1916: A Year in Review
In 1916, what was then known as the war to end all wars still dominated the headlines. Losses on all sides were heavy and dispiriting. On the western front, French forces repulsed a major German offensive at the Battle of Verdun.* In July, after two years of stalemate in the trenches the British and French went on the offensive in the Somme, a campaign that lasted through November and is largely remembered for the number of casualties on both sides. In the East, the British withdrew from Gallipoli—another military stalemate–and Arab tribes rose up against the Turks, with British support. On the Eastern Front, the Russians launched the Brusilov offensive on June 4, beginning a string of crushing victories against the Austrian army. By the time Russian resources ran out in September, Brusilov’s forces had cost the Austro-Hungarian army 1.5 million men and some 9600 square miles–leaving the Austro-Hungarians so weakened that Germany fought virtually alone for the remainder of the war.
The United States congratulated itself on staying out of the war. In fact, Woodrow Wilson campaigned for re-election as president with the slogan “He kept us out of the war”—a position he would reverse three months after he was elected for a second term.
But the war wasn’t the only news that was fit to print in 1916. Here are a few other events worth remembering:
- On Easter Monday, April 24, 1916, a group of Irish nationalists proclaimed the establishment of an Irish Republic and rose up in rebellion against British rule in Ireland. IRA violence of the later twentieth century tends to cloud the image of the Irish independence movement for modern readers but British rule over Ireland was an ugly thing. The grievances outlined in the American Declaration of Independence were nothing by comparison.
- Sometime in the dead of night between December 29 and 30, Russian nobles murdered Grigory Rasputin, a self-styled holy man who effectively ruled Russia while Tsar Nicholas led Russian troops in the war.
- Mexican revolutionary general, and former ally of the United States, Pancho Villa raided Columbus, New Mexico, killing 17 Americans. General John Pershing led 6,000 troops across the border in pursuit. He spent 10 months searching with no success.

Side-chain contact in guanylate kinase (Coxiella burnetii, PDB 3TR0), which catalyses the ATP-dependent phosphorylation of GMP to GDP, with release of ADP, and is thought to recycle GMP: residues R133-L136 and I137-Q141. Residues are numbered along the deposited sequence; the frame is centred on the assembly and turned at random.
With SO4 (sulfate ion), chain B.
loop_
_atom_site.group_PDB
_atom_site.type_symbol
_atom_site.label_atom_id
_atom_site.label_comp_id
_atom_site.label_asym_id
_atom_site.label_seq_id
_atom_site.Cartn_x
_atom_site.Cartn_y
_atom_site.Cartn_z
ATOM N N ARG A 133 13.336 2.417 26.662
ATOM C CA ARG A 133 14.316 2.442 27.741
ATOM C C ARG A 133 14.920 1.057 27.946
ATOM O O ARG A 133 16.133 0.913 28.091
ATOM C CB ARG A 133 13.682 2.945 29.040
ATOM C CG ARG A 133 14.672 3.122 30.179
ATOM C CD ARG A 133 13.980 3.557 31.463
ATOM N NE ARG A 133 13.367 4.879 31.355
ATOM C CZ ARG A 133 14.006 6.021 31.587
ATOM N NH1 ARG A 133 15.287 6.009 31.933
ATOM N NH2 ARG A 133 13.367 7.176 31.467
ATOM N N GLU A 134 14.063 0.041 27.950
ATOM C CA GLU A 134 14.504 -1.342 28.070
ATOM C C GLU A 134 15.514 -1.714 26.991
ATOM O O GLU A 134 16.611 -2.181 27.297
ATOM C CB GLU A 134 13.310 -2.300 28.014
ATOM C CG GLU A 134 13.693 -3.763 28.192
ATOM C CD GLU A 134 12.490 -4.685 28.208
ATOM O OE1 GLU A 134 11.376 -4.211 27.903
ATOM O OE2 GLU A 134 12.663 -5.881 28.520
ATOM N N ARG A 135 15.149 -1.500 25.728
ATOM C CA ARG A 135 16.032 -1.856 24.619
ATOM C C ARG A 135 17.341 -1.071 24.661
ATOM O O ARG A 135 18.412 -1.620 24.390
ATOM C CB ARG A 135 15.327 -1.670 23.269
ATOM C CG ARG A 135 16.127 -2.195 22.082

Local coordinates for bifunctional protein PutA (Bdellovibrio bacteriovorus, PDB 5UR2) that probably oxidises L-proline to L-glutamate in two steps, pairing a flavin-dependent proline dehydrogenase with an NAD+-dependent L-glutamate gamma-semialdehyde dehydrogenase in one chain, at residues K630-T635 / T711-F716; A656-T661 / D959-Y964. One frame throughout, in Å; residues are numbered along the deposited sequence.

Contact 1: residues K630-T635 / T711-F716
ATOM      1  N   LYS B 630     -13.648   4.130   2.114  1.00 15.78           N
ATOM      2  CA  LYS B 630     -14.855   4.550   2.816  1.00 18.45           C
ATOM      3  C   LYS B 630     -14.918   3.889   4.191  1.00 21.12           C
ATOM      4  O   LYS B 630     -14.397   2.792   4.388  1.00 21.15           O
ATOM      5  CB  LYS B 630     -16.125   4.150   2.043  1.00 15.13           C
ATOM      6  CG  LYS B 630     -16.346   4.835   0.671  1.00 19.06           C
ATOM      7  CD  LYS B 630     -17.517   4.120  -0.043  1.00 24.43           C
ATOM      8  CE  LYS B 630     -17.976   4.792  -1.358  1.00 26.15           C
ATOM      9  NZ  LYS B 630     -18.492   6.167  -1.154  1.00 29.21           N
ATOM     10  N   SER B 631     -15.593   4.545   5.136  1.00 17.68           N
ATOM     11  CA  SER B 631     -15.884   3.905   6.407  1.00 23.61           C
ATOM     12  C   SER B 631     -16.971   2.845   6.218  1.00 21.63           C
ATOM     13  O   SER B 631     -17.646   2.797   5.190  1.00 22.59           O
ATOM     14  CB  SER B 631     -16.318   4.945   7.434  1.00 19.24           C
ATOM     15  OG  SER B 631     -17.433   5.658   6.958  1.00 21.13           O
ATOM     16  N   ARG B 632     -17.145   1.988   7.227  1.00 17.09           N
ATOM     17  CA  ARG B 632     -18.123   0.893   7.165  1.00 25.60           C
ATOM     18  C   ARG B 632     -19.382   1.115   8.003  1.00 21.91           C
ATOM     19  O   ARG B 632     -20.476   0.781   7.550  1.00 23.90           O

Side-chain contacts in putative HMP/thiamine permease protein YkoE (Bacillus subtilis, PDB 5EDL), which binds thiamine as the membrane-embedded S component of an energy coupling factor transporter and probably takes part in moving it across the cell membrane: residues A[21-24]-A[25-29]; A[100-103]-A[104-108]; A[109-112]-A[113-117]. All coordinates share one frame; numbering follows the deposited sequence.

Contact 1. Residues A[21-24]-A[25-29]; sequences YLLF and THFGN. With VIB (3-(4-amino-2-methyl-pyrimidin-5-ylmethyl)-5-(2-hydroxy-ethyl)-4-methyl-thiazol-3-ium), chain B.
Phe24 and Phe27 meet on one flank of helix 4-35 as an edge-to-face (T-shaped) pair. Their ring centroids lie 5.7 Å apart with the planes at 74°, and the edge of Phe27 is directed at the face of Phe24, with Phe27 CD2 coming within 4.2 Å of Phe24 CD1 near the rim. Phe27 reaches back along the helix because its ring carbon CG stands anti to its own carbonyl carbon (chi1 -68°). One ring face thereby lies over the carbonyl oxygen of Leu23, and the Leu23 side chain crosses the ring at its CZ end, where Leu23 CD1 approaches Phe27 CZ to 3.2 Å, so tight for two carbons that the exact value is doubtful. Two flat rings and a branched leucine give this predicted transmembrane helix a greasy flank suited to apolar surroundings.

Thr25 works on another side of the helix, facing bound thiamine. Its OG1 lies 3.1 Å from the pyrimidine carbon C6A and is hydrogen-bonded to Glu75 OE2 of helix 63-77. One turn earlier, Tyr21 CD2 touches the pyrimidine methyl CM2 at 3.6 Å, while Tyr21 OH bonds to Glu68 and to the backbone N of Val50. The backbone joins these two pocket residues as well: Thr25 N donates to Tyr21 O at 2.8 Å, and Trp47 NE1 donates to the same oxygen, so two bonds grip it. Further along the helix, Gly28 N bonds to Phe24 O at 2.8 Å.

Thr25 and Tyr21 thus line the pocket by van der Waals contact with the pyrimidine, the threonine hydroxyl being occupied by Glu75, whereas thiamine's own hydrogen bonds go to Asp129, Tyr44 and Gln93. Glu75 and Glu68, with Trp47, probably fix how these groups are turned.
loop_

- Margaret Sanger opened the first birth control clinic on October 16. On October 26 she was arrested for obscenity because she promoted birth control. Apparently some battles have to be fought over and over.
- Daylight Savings Time was introduced in Britain under the more accurate name “Summertime”. Not a plus as far as I’m concerned.
On a happier note:
- On August 25, President Woodrow Wilson signed the act that created the National Park Service.
- The Chicago Cubs played their first game in Weeghmann Park, aka Wrigley Field. Here’s what the Chicago Tribune had to say on the subject:
It is not unlikely that there will be Germans marching through the downtown streets of Chicago this morning, but they will be harmless, for they will be only the Garry Herrmann delegation from Cincinnati trying to make a better showing than Carley Weeghmann and his crowd made on the streets of Cincinnati last week.
- Clarence Saunders opened the first Piggly-Wiggly in Memphis, Tennessee, revolutionizing grocery shopping. For the first time, customers gathered up their own purchases instead of handing the list to a clerk to fill the order.
Come 1917, the pace of change was going to pick up.
*More accurately a siege, Verdun lasted for 300 days, From February through December. The Germans intended the siege to be a battle of attrition, designed to “bleed France white”. In fact, it turned into a costly standoff, with a combined loss of between 600,000 and 700,000 men.
My paternal grandparents were born in February and March 1916. I enjoyed reading this.
1916 an awesome year with in the 20th Century. As much as you have illuminated there was much work continuing within the Women’s Movement in that year and the fallowing years. In regards to civic reform and social activism, unemployment, housing, insurance, minimum wage, child labor laws and the like by women founders like Jane Adams of which Frances Perkins was to become an avid promoter. The book by Kirstin Downey “The Woman Behind the New Deal” explains this more.
The way I think of it, 1916 was one of those years when the forces for change were building.
And France Perkins was amazing!